4) Under SOX, an employee who believes s/he has been discharged in violation of this subsection may file a complaint with the Secretary of Labor and, if no final decision is made on the complaint within 180 days, may bring an action in federal district court assuming the delay was not due to bad faith of the employee (18 U.S.C. sec. 1514A (b)(1))

      5) Complaints alleging violation of the WARN Act are heard by the United States district courts (29 U.S.C sec. 2104)

      In addition, the employee can bring common law actions based on contract or tort.

    Existing arbitration: Yes

    Remarks:
    • For employees represented by a union, the collective-bargaining agreement setting forth terms and conditions of employment almost always contains a grievance and arbitration clause. An employee who believes s/he has been discharged in violation of the collective-bargaining agreement may file a grievance with the union and the union may proceed to arbitration on behalf of the employee if the matter is not resolved through the grievance process.

    Length of procedure: 120 day(s) (statutory)

    Remarks:
    • - Under CRA Title VII, the EEOC is charged to reach a determination in regard to charges filed "as promptly as possible and, so far as practicable, not later than 120 days from the filing of the charge" ([sec. 706(b)], 42 U.S.C.A. Sec. 2000e-5 (b)). However, if the Commission issues the charging party a "right to sue" letter he or she may proceed to federal district court within 90 days of such notice and so the length of the procedure is dependent on whether the individual proceeds to federal court.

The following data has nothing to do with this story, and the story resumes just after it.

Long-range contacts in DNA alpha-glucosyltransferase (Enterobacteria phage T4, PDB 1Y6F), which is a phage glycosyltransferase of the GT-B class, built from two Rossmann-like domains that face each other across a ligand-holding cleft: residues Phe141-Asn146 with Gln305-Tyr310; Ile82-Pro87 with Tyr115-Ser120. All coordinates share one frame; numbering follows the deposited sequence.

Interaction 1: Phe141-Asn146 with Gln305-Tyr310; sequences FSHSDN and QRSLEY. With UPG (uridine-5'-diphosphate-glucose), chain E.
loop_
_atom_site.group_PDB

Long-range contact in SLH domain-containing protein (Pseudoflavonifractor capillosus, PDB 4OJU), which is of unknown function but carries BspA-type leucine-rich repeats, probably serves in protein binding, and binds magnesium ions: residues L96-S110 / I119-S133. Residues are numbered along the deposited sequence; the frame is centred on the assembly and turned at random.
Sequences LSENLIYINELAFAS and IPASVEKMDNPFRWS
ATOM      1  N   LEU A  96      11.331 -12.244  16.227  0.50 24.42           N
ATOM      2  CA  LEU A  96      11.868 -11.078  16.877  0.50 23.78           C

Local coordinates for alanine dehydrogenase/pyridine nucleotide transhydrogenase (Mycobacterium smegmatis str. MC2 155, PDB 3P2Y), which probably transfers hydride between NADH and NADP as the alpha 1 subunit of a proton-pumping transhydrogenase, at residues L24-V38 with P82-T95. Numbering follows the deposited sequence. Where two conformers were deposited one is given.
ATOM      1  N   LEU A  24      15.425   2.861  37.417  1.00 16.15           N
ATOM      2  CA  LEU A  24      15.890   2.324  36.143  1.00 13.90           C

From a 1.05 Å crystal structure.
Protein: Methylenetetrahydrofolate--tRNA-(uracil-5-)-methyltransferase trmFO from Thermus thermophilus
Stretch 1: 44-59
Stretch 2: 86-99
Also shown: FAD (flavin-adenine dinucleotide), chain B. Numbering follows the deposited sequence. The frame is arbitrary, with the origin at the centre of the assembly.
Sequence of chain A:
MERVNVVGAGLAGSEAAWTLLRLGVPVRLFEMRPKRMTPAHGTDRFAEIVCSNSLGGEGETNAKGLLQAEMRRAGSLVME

- Under the NLRA, there is no statutory time frame for the conclusion of the NLRB's investigative and adjudicatory process. The duration of the process depends in part on whether exceptions are filed with the Board to the decision of the ALJ and whether final orders of the Board in such cases are appealed to federal court.

    Source of additional information - 2017    

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    Links

    US Department of Labor resources regarding termination of employment »

    U.S. Equal Employment Opportunity Commission (EEOC) »
    The website provides legal information on workplace discrimination.

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    WARN Act compliance assistance material issued by the U.S. Department of Labor (including fact sheet, worker's guide and employer's guide).

    Summary of a Model Employment Termination Act (META) adopted by the the National Conference of Commissioners of Uniform State Laws »

    Muhl, Charles J., 'The employment-at-will doctrine: three major exceptions' in Monthly Labour Review. 2001 Vol. 24, No. 1, pp. 3-11 »